Not only that, those on the train would pack themselves around the doors to guarantee they could get off when they reach their station. Sometimes, the middle part of the carriage would be relatively sparse of people, but at the doors, they would be nose to nose and no matter how squashed they were, they would not give up their place near the door. This effectively blocks the exits and the chaos is easy to imagine.
When it’s your turn to get off, it could be a fearsome experience. You simply couldn’t get through the throngs of door-huggers and it can be one hell of a battle to make it to the door. If you succeeded, then the moment the door opens, you will be greeted by a wall of crazed, rabid commuters whose single purpose was to get on that train. So after you had succeeded through the first stage of getting to the door, you then had to depart the train against a tsunami of mental passengers getting on with no intention of waiting for anyone to step off first. Consequence, you can’t get off the train, and it would be equally difficult to get on. You don’t need a university course to realize that that cannot work, but so many just don’t get it. They made train travel hell and I cannot find the words to express the sheer and utter stupidity of it.
There was nothing like enough guards to prevent it and the ones that were manning the platform were simply overwhelmed and there was little to no attempt to prevent an impending disaster. How there weren’t fist fights every day, I don’t know. Apart from blow whistles to warn people to not get near the edge of the platform or stop men from getting in the all-women’s carriage, guards did little to control the crazed hordes of commuters despite the obvious danger. Even if they were to try, there was never enough of them.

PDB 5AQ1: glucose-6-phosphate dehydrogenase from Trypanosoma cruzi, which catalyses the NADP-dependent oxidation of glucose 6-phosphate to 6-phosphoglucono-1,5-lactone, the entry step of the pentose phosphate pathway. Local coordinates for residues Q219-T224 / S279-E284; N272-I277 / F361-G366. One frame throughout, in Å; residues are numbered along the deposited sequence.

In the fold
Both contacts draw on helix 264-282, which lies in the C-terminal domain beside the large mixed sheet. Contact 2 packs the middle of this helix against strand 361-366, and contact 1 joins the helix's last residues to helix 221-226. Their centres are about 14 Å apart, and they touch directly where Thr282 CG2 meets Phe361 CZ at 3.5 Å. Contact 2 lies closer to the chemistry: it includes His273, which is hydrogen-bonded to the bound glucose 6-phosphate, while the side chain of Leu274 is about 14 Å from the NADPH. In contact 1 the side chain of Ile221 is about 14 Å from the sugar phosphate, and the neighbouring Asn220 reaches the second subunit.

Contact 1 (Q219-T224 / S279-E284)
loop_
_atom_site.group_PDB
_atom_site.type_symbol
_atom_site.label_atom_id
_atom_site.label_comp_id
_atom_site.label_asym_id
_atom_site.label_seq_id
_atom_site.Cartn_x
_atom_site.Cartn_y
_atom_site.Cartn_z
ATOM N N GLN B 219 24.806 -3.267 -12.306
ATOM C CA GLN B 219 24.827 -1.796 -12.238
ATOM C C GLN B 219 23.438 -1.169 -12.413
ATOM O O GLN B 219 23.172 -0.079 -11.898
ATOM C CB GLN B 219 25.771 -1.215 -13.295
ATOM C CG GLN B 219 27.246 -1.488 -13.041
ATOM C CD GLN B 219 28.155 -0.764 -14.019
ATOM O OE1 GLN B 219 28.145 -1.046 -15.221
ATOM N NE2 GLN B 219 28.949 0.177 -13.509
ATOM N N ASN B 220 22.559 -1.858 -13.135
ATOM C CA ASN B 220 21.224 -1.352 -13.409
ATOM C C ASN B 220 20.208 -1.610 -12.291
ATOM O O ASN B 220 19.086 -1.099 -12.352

I have witnessed families get split because of the crazy commuters from hell pushing, someone often gets left behind. If anyone was stupid enough to bring small kids with them at those times, that would be reckless and irresponsible to say the least, even if they take the first carriage which is strictly for pregnant women, the elderly, the disabled, and people with small children.
I’ve seen people transported with feet off the ground in crushes of people and seen many sandals and shoes on the floor where people have lost them being carried by the crowd.
It’s a like a dog eat dog mentality, and as in so many cases with things here in Manila, people end up going backwards for the want of going forward. It defies all logic and is without doubt, the moment you are most likely to want to bang people’s heads together.
I wont try to analyze as to why people think such behaviour can help them advance, but I will say that with the huge amount of daily commuters using trains in a massively overpopulated collection of cities like Metro Manila, then train travel can not be expected to be easy. I fully appreciated the enormity of the task when it comes to changing people’s behaviour. But when it becomes as dangerous as it was, and still is, with it being such a stressful and even frightening experience, something had to give, and at last they are doing something. I’m not sure it’s working that well on the MRT line, but the LRT are having a little more success.